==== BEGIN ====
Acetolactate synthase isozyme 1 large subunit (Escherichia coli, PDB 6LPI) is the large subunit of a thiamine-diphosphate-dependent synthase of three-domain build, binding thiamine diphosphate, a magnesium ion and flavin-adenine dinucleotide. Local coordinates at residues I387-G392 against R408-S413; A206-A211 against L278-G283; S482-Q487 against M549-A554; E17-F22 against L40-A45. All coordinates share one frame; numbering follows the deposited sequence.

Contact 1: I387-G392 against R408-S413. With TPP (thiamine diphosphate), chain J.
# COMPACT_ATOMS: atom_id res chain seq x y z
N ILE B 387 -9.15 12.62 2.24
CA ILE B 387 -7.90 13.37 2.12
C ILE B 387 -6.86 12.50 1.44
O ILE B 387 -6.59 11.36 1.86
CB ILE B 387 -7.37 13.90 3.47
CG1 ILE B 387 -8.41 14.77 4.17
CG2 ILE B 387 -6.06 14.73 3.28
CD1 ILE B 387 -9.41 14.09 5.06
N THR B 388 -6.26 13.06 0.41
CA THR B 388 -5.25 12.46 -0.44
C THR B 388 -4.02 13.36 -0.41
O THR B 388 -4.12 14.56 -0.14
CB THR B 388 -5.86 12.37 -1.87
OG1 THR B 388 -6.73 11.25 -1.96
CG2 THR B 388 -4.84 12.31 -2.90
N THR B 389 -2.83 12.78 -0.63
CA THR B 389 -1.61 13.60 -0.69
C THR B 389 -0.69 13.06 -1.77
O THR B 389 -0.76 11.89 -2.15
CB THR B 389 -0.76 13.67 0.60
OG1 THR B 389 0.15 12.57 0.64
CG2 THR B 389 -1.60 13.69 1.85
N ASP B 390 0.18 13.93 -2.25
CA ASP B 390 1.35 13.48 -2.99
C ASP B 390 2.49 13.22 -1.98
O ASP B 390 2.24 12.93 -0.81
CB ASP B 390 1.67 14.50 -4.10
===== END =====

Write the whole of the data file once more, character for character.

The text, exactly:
Acetolactate synthase isozyme 1 large subunit (Escherichia coli, PDB 6LPI) is the large subunit of a thiamine-diphosphate-dependent synthase of three-domain build, binding thiamine diphosphate, a magnesium ion and flavin-adenine dinucleotide. Local coordinates at residues I387-G392 against R408-S413; A206-A211 against L278-G283; S482-Q487 against M549-A554; E17-F22 against L40-A45. All coordinates share one frame; numbering follows the deposited sequence.

Contact 1: I387-G392 against R408-S413. With TPP (thiamine diphosphate), chain J.
# COMPACT_ATOMS: atom_id res chain seq x y z
N ILE B 387 -9.15 12.62 2.24
CA ILE B 387 -7.90 13.37 2.12
C ILE B 387 -6.86 12.50 1.44
O ILE B 387 -6.59 11.36 1.86
CB ILE B 387 -7.37 13.90 3.47
CG1 ILE B 387 -8.41 14.77 4.17
CG2 ILE B 387 -6.06 14.73 3.28
CD1 ILE B 387 -9.41 14.09 5.06
N THR B 388 -6.26 13.06 0.41
CA THR B 388 -5.25 12.46 -0.44
C THR B 388 -4.02 13.36 -0.41
O THR B 388 -4.12 14.56 -0.14
CB THR B 388 -5.86 12.37 -1.87
OG1 THR B 388 -6.73 11.25 -1.96
CG2 THR B 388 -4.84 12.31 -2.90
N THR B 389 -2.83 12.78 -0.63
CA THR B 389 -1.61 13.60 -0.69
C THR B 389 -0.69 13.06 -1.77
O THR B 389 -0.76 11.89 -2.15
CB THR B 389 -0.76 13.67 0.60
OG1 THR B 389 0.15 12.57 0.64
CG2 THR B 389 -1.60 13.69 1.85
N ASP B 390 0.18 13.93 -2.25
CA ASP B 390 1.35 13.48 -2.99
C ASP B 390 2.49 13.22 -1.98
O ASP B 390 2.24 12.93 -0.81
CB ASP B 390 1.67 14.50 -4.10